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I sometimes see this kind of usage of "like so much":

Her flawlessly crafted facade hides a real person that's usually breaking like so much fine china in order to keep up the deception.

Similarly:

In staking out the line between poem and prose, [Danielewski] treats our traditional lexis like so much Silly Putty.

Seems kind of archaic / quaint to me. What does it mean exactly?

2 Answers 2

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It does sound like an affected phrase to me. It's a metaphor that compares the former object with the latter object as being similar. It's meant humorously, I think.

To translate: In the first phrase, her 'real' inner person is actually a fragile thing, prone to breaking easily, much in the same way that fine china breaks easily. In the second phrase, Danielewski treats our vocabulary like Silly Putty, meaning that he molds it very easily into whatever shape he wants. I think it's meant as a compliment.

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  • Hm, so basically the "so much" part can be dropped and it'll mean the same. Thought so. Oct 25, 2010 at 17:07
  • yeah the meaning will be teh same, but it'll definitely sound different. i can't quite put my finger on it. i was going to say it amplifies the ease with which something is done, but you can also say "he wept painfully, like so many violin quartets eking out sorrowful lamentations" .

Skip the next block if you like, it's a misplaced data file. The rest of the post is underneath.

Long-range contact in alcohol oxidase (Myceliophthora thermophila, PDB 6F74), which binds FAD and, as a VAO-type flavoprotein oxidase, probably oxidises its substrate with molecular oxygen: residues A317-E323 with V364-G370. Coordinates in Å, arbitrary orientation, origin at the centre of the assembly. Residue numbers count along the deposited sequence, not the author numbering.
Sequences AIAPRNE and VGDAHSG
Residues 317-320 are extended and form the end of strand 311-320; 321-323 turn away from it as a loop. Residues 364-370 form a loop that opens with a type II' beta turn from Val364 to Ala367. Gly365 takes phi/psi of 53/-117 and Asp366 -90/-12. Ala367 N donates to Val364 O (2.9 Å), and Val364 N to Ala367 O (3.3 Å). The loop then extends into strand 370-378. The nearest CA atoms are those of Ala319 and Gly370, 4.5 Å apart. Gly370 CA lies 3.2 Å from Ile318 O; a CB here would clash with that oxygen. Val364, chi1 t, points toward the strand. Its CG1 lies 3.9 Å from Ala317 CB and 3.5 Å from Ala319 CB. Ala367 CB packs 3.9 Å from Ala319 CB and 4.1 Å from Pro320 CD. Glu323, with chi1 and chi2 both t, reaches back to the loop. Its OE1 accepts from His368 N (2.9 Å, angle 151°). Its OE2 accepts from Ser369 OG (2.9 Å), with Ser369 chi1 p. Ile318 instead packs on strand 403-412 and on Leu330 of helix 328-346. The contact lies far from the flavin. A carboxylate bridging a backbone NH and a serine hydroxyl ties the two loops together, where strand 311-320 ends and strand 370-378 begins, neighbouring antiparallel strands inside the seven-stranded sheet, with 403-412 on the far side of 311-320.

– Claudiu
    Oct 25, 2010 at 17:31
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It designates an equal measure or amount of 'x' for the simile and is primarily useful when a simile is unclear due to the way the sentence has been constructed.

Consider this sentence from a draft of 'Enigma,' a short story by Katja Rammer, describing the way a demon plays with his smoking goatee:

"He twirled his goatee’s wisp of smoke around a finger and flicked it across the table like a gossamer ribbon."

What is she comparing here? Gossamer ribbons aren't usually flicked across a table, so why would she use 'flicking a gossamer ribbon' as a simile for 'flicking the smoke?'

What she intends is that the simile is not for the verb/action, but for the smoke itself. You may have caught that when you read it; or you may not have. When I read it, I stumbled.

Clarify by calling out the noun with "like so much," like this:

"He twirled his goatee’s wisp of smoke around a finger and flicked it across the table like so much gossamer ribbon."

The expression "like so much" is shorthand for writing out the measurement. In this case, "like so much ribbon" substitutes for "as if it were a length of" ribbon. You could choose to write it out the long way.

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  • I think it is the goatee's wisp that is being compared to a gossamer ribbon here.
    – Joachim
    May 22, 2021 at 8:56
  • His goatee is smoking and it's a wisp of smoke she's building the simile for. (He's a demon.)
    – Nissa
    May 22, 2021 at 15:57
  • Your explanation that the goatee is smoking should probably be in the answer; I was distracted by imagining a plume of smoke that somehow looked like a goatee, and couldn't really make sense of the sentence.
    – user888379
    May 22, 2021 at 20:10

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